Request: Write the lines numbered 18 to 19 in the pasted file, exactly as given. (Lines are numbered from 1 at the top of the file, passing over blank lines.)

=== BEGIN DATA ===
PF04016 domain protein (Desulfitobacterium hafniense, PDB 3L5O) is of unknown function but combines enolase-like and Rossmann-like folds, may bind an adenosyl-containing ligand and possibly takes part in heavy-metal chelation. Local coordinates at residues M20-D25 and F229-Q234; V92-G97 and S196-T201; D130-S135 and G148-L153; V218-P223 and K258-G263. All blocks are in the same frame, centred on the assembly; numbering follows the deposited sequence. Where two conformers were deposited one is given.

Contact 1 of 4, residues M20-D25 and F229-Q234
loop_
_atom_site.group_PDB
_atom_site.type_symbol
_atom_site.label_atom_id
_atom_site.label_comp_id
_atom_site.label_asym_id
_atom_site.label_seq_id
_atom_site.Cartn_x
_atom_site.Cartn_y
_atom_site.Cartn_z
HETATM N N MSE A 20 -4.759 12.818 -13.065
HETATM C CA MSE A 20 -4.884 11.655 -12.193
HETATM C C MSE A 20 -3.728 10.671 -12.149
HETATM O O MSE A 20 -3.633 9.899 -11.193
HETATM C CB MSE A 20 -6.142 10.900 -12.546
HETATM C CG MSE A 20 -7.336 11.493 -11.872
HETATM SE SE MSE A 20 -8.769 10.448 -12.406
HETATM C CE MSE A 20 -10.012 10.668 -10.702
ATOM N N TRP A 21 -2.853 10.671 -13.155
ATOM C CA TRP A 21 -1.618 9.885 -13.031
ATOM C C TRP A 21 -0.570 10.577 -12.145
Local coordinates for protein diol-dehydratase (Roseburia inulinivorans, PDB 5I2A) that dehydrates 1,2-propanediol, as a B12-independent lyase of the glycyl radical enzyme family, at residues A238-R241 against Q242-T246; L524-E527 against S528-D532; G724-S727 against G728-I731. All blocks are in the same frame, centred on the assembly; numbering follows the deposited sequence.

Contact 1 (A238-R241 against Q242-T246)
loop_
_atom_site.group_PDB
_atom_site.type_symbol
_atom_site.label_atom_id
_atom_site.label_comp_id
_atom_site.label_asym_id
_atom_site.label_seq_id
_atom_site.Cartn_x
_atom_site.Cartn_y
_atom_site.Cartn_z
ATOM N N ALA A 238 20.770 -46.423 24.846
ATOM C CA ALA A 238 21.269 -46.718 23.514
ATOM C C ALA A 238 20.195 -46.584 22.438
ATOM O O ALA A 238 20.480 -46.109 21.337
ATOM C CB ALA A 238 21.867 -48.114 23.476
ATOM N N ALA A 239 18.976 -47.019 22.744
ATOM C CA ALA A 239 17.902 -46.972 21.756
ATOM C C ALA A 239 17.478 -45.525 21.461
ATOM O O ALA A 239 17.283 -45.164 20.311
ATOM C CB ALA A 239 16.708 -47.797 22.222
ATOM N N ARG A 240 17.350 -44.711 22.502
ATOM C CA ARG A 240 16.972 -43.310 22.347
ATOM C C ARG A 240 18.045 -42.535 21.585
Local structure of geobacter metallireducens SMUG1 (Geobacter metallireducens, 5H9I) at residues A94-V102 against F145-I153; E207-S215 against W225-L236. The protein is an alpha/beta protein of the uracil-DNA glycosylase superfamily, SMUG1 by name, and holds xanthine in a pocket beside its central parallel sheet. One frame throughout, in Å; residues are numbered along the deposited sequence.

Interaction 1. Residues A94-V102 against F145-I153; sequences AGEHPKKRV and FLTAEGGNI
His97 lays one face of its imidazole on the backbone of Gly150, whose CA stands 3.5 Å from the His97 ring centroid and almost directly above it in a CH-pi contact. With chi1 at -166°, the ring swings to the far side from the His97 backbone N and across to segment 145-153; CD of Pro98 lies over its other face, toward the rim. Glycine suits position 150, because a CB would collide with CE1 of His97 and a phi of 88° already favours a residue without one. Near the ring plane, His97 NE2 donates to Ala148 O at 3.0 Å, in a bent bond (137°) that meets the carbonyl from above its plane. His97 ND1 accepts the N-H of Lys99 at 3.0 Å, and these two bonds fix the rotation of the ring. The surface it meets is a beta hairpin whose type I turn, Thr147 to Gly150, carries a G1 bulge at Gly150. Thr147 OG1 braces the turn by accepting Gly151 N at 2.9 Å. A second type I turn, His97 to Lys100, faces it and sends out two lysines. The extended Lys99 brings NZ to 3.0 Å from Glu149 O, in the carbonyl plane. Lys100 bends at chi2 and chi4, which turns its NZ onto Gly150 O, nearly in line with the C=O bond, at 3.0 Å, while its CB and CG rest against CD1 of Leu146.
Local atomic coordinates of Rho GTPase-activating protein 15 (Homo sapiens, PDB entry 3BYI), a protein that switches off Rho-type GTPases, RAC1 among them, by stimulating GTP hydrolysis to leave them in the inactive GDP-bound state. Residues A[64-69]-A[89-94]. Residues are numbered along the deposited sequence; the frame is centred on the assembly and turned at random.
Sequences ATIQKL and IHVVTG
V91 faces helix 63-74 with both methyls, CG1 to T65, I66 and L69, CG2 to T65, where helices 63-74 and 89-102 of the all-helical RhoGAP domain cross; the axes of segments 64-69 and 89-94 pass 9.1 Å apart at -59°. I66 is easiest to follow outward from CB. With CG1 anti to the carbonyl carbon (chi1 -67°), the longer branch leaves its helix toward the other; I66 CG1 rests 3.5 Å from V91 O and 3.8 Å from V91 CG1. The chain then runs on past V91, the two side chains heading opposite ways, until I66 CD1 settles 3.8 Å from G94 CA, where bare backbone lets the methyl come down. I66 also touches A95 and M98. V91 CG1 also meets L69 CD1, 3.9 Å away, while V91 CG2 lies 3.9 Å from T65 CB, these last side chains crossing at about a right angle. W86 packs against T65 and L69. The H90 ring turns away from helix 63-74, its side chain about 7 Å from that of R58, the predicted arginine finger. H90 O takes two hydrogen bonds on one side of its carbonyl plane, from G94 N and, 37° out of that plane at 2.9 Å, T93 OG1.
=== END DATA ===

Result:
HETATM C CG MSE A 20 -7.336 11.493 -11.872
HETATM SE SE MSE A 20 -8.769 10.448 -12.406